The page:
“To the contrary, it’s ‘we see the way the system’s going to be impacted is it something that makes sense to deal with in the context of everything else that we may have to do, which is out of the ordinary and unanticipated in order to be in a position to possibly play?”
Bettman continues to target Jan. 1 as a start to the regular season even as a number of team sources have been questioning how that would be logistically possible. During his Wednesday chat, he noted that the league’s willingness to put off naming hosts for the return-to-play bubbles in the summer eventually led them to the safety of Edmonton and Toronto, which was an abrupt turn from an earlier plan (which was going to see Vegas and Vancouver host the games).
The NHL is willing to condense training camps, according to Bettman, and will likely have teams play just one or two exhibition games. But the start day for the regular season also hinges heavily on the spread of COVID-19 and regional health restrictions.
“That is a work in progress influenced largely by what we’re hearing from the medical experts and we talk to some pretty highly placed people without name-dropping,” said Bettman. “Covid is going through a second wave, which could be worse than the first wave and between [U.S.] Thanksgiving and the aftermath and what they think is going to happen for Christmas and the aftermath, we are taking our time and making sure that as we look for ways to move forward we’re focused on health and safety and doing the right things.”
The success of the playoffs was built on a spirit of cooperation between the NHL and NHLPA, not to mention the buy-in of players inside the bubble. There wasn’t a confirmed positive test among the more than 33,000 administered over two months.
That’s what makes this maneuvering towards the 2020-21 season so interesting. There doesn’t seem to be quite the same level of goodwill. Bettman was measured during his 20-minute appearance with the Sports Business Journal, but still seemed to hint at the fact the NHL maintained its rights in the MOU to use SPC Paragraph 17 — which is the so-called force majeure clause covering cessation of a season.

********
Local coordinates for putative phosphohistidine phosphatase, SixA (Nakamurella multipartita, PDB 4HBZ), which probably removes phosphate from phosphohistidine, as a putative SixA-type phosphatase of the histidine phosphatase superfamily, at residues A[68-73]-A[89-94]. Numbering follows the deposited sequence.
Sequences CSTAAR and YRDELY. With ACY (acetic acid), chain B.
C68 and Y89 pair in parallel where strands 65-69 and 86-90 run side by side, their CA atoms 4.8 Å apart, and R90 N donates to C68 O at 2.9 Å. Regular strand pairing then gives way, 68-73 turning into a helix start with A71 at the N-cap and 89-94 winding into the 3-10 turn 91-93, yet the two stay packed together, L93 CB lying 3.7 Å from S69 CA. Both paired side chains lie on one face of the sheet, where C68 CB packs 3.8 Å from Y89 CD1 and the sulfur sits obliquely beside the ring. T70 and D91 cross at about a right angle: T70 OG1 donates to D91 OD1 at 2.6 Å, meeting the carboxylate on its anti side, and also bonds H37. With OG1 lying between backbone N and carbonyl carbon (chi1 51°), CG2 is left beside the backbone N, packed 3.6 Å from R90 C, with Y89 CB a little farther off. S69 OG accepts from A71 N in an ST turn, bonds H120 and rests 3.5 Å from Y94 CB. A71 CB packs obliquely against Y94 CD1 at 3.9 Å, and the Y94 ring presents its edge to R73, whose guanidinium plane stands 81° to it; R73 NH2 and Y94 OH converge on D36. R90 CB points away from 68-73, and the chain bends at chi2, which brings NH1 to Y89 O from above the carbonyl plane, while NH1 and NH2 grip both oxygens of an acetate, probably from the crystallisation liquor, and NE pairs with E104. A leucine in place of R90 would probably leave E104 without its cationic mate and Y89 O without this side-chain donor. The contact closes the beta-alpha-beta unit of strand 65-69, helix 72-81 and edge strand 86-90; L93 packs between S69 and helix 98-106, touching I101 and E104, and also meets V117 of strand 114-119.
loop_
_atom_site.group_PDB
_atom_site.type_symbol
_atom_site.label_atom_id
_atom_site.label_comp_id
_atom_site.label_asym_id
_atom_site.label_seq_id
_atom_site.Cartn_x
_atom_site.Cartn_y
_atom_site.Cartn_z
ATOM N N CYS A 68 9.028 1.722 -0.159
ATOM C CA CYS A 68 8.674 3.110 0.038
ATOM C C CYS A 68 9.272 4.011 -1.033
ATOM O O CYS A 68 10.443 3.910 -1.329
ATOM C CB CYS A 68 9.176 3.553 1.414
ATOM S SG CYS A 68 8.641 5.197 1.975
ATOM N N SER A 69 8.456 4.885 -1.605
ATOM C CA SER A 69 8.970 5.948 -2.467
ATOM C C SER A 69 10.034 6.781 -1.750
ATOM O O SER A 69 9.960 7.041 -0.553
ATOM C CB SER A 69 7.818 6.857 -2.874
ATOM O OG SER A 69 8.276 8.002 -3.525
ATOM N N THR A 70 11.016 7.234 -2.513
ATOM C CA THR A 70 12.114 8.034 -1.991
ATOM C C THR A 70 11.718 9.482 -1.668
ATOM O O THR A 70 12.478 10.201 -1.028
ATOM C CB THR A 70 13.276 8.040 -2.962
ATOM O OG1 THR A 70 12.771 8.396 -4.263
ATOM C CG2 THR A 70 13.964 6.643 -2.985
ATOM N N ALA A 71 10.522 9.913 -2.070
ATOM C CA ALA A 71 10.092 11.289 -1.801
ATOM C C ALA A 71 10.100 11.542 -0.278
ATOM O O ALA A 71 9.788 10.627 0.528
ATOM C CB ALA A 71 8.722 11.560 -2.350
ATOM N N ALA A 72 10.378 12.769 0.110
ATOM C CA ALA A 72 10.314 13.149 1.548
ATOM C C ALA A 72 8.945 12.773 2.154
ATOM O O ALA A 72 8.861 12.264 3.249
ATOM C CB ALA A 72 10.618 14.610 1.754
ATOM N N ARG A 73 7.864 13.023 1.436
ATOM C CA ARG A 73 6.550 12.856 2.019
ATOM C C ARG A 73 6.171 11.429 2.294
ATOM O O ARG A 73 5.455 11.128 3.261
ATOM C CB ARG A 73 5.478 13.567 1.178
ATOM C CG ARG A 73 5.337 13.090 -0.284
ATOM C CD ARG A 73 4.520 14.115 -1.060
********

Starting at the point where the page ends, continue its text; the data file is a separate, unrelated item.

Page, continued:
“We have been absolutely unequivocal with the players that we’re not attempting to renegotiate, OK?” said Bettman. “And by the way, there are letters in the agreement which we don’t have to get into, that were put in for our benefit in the event things got out of control as well. And so we each have rights which we could adhere to, but the fact is if I’m a player and I’m looking at a cap that’s going to be basically flat for the entire term of what is now a six-year collective bargaining agreement, and players for the next five or six years are going to be repaying what was overpaid, they have to ask themselves ‘does this make sense?’
“Just like there are a lot of issues we have to deal with, where we say ‘does this make sense?”’
The carrot dangling before everyone, according to the commissioner, is the belief that vaccines will allow the 2021-22 season to be played under normal conditions with full buildings. For the NHL, it would also come with the introduction of the Seattle Kraken and a new set of U.S. media rights deals — both of which should significantly boost league revenues.
First the owners and players just have to find a way to get through this nuclear winter.
“Everything you do in this type of situation needs to be a collaboration if it’s going to work,” said Bettman.
Label it as you will, but the collaboration remains very much a work in progress.